In class we studied scalable synchronization, and in particular we
learned that how you implement a spinlock can significantly affect
performance of the application. In this assignment you will experiment
with different lock implementations and build your own.
You will perform experiments on one or more of these machines.
- quad.cs.sfu.ca – this is a Solaris/x86 quad-core
system from Intel, running Solaris 11. Quad has two physical chips (or
CPU packages), each with two cores. The two cores share an L2
cache. L2 cache is shared among processors on the same chip:
processors 0 and 1, and processors 2 and 3. Lock
synchronization will be lower between cores located on the same chip
than between cores on different chips.
- octavia.cs.sfu.ca -
this is a Solaris/x86 system similar to quad, but instead of four cores
it has eight. There are four pairs of cores, each pair shares an L2
-this is a Solaris/x86 system from AMD, running Solaris 11. It has two
chips. Each chip has four cores. Each core has private L1 instruction
and data caches and a private L2 cache. The L3 cache is shared among
the cores on the same chip.
-this system is just like trocadero. It is a Solaris/x86 system from
AMD, running Solaris 11. It
has two chips. Each chip has four cores. Each core has private L1
instruction and data caches and a private L2 cache. The L3 cache is
shared among the cores on the same chip.
Before you begin:
Make sure that you can log in to one of the servers suggested above.
Also make sure that the directory containing Sun Studio compiler is in
your path. Otherwise you will not be able to compile the code that you
must use for this assignment.
The directory containing the compiler is:
If you do not know how to add it to your path, please find the answer
Your experimental software:
You will begin experimenting with a simple test program that runs
several threads competing for locks. The program uses three lock
- pthreads mutex -- the default Solaris implementation
- lightweight spinlock -- the author's interpretation of the
- load control lock -- the author's implementation based on
the Johnson's algorithm we read about in class.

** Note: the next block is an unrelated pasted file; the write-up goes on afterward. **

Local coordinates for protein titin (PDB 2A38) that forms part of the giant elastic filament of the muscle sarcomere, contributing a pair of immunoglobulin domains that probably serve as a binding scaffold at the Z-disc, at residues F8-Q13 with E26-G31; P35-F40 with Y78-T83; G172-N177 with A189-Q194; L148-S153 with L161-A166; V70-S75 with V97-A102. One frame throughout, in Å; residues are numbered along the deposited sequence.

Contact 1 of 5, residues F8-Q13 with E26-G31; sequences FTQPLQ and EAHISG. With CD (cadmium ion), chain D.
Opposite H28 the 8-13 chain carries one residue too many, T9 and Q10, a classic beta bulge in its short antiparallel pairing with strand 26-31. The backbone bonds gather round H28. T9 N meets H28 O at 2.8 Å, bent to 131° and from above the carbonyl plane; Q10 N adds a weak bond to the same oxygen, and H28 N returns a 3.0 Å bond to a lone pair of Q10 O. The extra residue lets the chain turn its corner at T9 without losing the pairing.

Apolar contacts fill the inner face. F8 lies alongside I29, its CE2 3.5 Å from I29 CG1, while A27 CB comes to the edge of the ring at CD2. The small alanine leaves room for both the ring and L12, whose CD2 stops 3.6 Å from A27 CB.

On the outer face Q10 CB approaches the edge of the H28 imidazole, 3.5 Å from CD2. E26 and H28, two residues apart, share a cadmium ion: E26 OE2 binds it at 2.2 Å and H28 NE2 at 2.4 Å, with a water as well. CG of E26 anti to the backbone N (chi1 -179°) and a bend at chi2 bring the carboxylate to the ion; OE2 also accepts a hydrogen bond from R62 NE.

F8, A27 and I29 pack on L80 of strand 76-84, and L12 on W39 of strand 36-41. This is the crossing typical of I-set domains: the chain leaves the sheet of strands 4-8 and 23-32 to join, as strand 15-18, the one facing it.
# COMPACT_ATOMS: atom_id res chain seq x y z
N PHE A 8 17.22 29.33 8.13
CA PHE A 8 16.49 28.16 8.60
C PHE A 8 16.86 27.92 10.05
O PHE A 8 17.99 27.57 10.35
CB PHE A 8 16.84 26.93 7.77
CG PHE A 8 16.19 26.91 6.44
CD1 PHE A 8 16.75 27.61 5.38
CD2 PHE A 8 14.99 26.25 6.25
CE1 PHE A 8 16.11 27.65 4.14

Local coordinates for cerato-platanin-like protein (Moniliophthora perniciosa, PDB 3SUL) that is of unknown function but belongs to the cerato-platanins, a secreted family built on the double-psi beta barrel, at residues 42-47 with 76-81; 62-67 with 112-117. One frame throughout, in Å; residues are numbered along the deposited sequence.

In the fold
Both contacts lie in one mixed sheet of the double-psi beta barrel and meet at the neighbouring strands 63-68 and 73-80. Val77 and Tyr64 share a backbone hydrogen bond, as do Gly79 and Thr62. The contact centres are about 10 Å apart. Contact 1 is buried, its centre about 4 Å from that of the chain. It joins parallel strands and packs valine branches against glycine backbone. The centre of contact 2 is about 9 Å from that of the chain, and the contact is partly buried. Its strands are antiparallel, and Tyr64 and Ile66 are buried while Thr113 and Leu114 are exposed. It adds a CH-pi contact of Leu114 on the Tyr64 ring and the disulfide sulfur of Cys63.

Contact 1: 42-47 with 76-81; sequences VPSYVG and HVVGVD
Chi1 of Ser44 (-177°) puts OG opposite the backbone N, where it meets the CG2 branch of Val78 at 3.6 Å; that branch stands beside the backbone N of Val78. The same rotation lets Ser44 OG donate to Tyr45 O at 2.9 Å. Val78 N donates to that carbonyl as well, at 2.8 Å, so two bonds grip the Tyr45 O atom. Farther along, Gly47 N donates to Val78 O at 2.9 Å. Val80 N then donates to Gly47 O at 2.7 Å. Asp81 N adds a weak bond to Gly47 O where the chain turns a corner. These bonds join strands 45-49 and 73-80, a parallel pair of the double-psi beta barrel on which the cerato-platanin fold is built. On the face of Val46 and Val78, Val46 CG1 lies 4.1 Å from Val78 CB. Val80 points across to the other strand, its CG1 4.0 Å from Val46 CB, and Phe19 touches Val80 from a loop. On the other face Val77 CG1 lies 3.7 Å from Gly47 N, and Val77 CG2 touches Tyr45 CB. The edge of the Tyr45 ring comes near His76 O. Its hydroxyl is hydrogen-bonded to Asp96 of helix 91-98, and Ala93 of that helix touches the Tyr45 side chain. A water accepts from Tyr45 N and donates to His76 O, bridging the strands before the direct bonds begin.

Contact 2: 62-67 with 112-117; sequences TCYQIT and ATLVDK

To become familiar with the experimental software, here is what you
need to do:
- Download the software to one of
the servers in the list above.
The software consists of the dynamically linked library contatining the
implementation of the lightweight spinlock and the load-control lock
and the test program.
- Compile the library and the test program:
cd LC_IMPL; make
cd ../; make
Becoming familiar with the code:
You need to read the code, both the test application and the library
implementation (in the LC_IMPL directory) to understand how it works.
When you read the library code, focus only on load_control.c file. The
rest of the files were borrowed and adapted from the OpenSolaris kernel
to support load control. Read them if you are interested, but this is
not necessary for the assignment.
To make sure you understand the code, answer the following questions
about it. Answers to the questions must be submitted in your assignment
report, so be sure to write them down. Note that some answers you will
be able to find just by
reading the code. For others, you might have to do some searching
- How do you control which lock to use -- what variable or
- How do you control the number of threads in the test
- What are the four different ways to control the amount of
lock contention in the test program?
- What is the default sleep interval for the load controller
thread? How can you change it?
- How can you control the amount of work that each thread